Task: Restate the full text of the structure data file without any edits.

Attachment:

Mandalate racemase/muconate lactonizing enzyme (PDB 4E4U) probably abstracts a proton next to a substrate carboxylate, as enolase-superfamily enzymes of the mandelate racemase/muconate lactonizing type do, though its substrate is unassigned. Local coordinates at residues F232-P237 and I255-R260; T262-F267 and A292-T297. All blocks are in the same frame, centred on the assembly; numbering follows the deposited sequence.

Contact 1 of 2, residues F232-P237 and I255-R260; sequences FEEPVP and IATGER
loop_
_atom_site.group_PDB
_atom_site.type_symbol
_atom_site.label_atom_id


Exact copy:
Mandalate racemase/muconate lactonizing enzyme (PDB 4E4U) probably abstracts a proton next to a substrate carboxylate, as enolase-superfamily enzymes of the mandelate racemase/muconate lactonizing type do, though its substrate is unassigned. Local coordinates at residues F232-P237 and I255-R260; T262-F267 and A292-T297. All blocks are in the same frame, centred on the assembly; numbering follows the deposited sequence.

Contact 1 of 2, residues F232-P237 and I255-R260; sequences FEEPVP and IATGER
loop_
_atom_site.group_PDB
_atom_site.type_symbol
_atom_site.label_atom_id